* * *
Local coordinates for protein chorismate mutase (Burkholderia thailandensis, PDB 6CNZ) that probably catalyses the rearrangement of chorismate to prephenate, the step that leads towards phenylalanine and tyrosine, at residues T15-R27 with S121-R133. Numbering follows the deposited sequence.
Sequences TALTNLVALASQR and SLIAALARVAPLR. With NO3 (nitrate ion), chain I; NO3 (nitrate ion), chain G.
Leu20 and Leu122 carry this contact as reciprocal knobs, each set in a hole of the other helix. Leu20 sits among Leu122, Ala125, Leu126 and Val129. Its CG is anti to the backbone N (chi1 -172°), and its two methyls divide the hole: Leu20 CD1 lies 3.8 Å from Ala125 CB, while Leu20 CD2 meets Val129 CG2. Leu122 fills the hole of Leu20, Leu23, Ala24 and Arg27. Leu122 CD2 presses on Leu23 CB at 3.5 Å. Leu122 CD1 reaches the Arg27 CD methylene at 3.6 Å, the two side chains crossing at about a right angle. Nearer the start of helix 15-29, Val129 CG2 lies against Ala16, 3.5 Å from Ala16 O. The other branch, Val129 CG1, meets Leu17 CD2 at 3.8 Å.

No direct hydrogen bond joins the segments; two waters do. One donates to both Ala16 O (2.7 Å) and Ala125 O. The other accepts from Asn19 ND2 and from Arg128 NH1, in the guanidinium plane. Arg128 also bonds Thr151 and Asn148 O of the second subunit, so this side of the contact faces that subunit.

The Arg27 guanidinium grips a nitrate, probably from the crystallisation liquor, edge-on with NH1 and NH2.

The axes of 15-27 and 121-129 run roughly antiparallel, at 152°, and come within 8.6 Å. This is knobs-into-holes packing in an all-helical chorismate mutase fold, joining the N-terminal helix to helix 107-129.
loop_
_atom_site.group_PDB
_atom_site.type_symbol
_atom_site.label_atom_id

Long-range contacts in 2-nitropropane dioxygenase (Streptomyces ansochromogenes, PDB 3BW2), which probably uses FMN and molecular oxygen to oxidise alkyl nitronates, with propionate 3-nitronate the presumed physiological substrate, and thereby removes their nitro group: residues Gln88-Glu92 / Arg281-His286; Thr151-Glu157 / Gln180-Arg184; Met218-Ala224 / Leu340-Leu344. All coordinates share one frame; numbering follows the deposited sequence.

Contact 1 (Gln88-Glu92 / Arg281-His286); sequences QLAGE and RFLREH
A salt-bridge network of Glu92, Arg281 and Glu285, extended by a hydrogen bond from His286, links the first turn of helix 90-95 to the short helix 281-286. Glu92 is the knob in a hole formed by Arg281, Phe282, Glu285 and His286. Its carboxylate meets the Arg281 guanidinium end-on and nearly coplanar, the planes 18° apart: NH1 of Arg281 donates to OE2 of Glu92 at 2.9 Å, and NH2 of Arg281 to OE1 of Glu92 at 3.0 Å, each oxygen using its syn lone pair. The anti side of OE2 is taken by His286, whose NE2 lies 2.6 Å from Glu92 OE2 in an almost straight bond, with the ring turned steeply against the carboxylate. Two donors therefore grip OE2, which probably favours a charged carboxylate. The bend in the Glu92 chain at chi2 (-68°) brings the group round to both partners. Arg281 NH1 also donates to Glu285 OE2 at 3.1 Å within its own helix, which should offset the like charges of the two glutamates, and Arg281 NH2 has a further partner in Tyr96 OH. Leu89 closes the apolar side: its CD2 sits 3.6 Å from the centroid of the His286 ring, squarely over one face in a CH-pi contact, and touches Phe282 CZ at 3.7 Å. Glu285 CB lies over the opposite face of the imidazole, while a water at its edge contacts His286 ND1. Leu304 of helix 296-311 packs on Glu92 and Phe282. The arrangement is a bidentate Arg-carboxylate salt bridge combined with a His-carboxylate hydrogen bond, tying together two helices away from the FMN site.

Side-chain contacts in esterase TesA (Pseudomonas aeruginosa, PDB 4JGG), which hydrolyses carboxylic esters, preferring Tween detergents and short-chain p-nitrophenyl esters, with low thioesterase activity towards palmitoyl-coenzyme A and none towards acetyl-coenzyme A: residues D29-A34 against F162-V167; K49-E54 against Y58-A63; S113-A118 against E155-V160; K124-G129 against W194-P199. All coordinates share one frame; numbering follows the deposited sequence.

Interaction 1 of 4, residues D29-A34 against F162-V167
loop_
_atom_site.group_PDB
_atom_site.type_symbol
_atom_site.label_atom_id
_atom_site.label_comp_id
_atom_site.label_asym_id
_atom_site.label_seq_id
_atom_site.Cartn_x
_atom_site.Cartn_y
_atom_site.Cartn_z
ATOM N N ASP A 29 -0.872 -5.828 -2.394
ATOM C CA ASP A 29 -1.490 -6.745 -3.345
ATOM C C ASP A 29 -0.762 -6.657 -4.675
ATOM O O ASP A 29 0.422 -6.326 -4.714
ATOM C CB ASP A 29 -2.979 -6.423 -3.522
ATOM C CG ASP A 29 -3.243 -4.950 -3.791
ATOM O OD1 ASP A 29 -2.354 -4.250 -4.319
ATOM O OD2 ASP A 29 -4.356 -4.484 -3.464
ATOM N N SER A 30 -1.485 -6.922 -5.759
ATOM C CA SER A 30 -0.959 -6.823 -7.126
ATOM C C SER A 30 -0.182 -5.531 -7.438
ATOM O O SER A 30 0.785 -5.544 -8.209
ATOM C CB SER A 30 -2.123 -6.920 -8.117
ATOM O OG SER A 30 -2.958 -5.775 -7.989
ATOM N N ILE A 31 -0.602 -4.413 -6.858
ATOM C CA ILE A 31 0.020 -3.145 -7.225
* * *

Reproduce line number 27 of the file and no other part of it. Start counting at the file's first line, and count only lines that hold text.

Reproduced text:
ATOM C CA ASP A 29 -1.490 -6.745 -3.345